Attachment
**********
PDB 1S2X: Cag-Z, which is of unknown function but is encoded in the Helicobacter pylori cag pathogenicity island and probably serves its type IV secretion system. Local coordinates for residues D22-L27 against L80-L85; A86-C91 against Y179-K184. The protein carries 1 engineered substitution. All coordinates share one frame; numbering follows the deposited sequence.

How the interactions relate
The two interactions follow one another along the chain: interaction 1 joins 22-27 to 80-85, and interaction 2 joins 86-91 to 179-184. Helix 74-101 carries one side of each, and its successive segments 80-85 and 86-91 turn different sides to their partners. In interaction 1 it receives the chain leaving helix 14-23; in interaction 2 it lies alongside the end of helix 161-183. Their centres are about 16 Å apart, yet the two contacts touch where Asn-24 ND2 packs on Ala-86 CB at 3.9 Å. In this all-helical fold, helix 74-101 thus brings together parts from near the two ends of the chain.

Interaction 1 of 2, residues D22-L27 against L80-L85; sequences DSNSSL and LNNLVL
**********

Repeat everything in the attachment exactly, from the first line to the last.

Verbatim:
PDB 1S2X: Cag-Z, which is of unknown function but is encoded in the Helicobacter pylori cag pathogenicity island and probably serves its type IV secretion system. Local coordinates for residues D22-L27 against L80-L85; A86-C91 against Y179-K184. The protein carries 1 engineered substitution. All coordinates share one frame; numbering follows the deposited sequence.

How the interactions relate
The two interactions follow one another along the chain: interaction 1 joins 22-27 to 80-85, and interaction 2 joins 86-91 to 179-184. Helix 74-101 carries one side of each, and its successive segments 80-85 and 86-91 turn different sides to their partners. In interaction 1 it receives the chain leaving helix 14-23; in interaction 2 it lies alongside the end of helix 161-183. Their centres are about 16 Å apart, yet the two contacts touch where Asn-24 ND2 packs on Ala-86 CB at 3.9 Å. In this all-helical fold, helix 74-101 thus brings together parts from near the two ends of the chain.

Interaction 1 of 2, residues D22-L27 against L80-L85; sequences DSNSSL and LNNLVL